On a lighter note, I know my Yukon bear story is not nearly so exciting as your encounter with a Yukon bear, but it was interesting enough for me. I have seen lots of bears since moving up here, but all from the safety of my truck; this one was in my yard, at the same time I was in my yard. Pete and Dave were also in the yard, but they were in the front of the trailer and the entire encounter occurred without their knowing.
Pete was doing something to my truck, filling the container that holds the solution that washes the windshield, I think, and talking to Dave, who was sitting in his truck.
I was putting flowering plants in the containers outside the door of the back porch, sitting on a short stool and plugged into my iPod, pausing every now and then to have a long draught of homemade iced tea and wish for a cigarette. Yeah, I have quit again; wish me luck.
Anyway, something caught my peripheral vision and I turned to see what it was. It was a real live bear! It was about 20 feet from me, standing at the (open) gate of the back fence and looking directly at me. It was a deep dark shiny brown, with beige fur around its mouth and a beige patch on its chest. I noticed its paws were slightly turned in as it stood; pigeon-toed, I think it’s called.
The look I was getting from my unexpected guest was one of mild curiosity and nothing more. I have often wondered how I would feel if I ever saw a bear without something man-made and substantial between me and it, and I always felt slightly hysterical with fear even at the thought of such an event. Here I was, in the nightmare made reality, and I was experiencing something completely different.
The feeling can only be called awe; I was moved beyond belief by this encounter, this meeting with the wild in the form of a bear. I simply sat, my digging tool dangling from my hand, and looked at the animal. There was no fear, and there was no sense of intended harm, just an amazing sensation of privilege, and respect.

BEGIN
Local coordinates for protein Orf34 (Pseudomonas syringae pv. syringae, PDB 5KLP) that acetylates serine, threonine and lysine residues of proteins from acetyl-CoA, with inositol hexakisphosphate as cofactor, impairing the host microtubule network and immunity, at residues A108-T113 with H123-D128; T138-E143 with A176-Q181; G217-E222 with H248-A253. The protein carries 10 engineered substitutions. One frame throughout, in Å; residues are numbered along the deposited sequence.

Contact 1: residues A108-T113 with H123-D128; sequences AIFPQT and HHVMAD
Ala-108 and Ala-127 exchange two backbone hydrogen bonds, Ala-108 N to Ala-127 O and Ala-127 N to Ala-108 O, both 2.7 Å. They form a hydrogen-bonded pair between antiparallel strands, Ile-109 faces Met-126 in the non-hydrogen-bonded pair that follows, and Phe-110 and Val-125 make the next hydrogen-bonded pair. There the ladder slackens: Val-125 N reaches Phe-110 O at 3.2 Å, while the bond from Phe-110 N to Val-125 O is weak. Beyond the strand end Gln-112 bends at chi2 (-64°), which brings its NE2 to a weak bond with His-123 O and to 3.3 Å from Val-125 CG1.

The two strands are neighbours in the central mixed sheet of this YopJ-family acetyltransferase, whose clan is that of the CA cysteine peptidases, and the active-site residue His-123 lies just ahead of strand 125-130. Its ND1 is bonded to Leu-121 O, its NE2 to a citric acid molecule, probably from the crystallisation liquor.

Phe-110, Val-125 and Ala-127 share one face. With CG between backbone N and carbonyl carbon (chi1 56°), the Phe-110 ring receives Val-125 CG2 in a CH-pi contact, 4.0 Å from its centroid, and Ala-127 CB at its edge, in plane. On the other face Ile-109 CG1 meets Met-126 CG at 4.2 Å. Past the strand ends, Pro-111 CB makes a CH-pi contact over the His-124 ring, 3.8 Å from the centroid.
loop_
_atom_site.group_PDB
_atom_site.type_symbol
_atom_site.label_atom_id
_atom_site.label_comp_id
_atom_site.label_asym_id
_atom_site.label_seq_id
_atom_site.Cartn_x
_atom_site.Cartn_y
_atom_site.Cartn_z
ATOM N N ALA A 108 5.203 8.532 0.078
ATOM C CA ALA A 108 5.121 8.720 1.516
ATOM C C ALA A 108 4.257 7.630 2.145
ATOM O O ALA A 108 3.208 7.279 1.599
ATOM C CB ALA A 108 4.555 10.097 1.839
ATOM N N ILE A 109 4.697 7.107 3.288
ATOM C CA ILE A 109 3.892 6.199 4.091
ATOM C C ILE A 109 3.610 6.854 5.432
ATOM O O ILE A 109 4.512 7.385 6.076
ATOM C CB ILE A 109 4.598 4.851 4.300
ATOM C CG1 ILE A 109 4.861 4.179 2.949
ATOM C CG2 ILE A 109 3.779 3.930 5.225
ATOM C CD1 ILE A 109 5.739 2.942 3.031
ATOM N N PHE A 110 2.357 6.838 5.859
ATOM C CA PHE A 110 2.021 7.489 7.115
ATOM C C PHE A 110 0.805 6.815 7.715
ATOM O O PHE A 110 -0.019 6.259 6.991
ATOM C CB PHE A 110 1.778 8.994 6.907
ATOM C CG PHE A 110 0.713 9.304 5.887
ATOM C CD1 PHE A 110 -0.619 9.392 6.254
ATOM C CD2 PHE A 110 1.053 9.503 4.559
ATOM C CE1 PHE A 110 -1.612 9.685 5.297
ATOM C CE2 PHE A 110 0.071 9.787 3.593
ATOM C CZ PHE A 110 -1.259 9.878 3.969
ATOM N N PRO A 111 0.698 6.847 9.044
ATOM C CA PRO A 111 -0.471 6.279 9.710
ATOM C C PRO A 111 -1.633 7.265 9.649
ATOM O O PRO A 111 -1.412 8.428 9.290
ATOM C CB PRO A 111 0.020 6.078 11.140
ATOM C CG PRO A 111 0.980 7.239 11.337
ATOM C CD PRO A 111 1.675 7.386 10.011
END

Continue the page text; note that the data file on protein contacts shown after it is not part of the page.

The bear and I regarded one another for perhaps a minute, and then it moved out of the gate, along the outside of the fence and vanished into the willows without a backward glance. I sat on my stool, looking at the still-moving brush until it was stilled. Then I got up, stretched, and walked to the front of the trailer to see the guys.
“I saw a bear,” I told them, pulling my headset off to hang around my neck, “It looked like it was in good shape, fat and shiny,” I added.
Pete stared at me. “Where was it? You mean you saw one just now? Here in the yard?” He was clearly flummoxed by my calm.
I told him where the bear had been, and that it had gone back into the bush. There’d been lots of bear sightings lately, Dave told us, unmoved by yet another one, regardless of how close.
Pete still watched me closely, expecting a delayed reaction, I suppose. He enquired as to whether or not I was OK. Did he think I was going to abruptly dissolve into hysteria minutes after the fact? I wondered. I shrugged and told him I was fine; I was going to get some more iced tea and go back and finish my planting. And that is what I did, with a feeling of peace and an odd certainty that I would not start smoking again.
Don’t even ask; I have no idea of any connection between being visited by a bear and giving up a long-standing habit, but there it is – that’s what happened.
Heather Bennett is a writer
who lives in Watson Lake.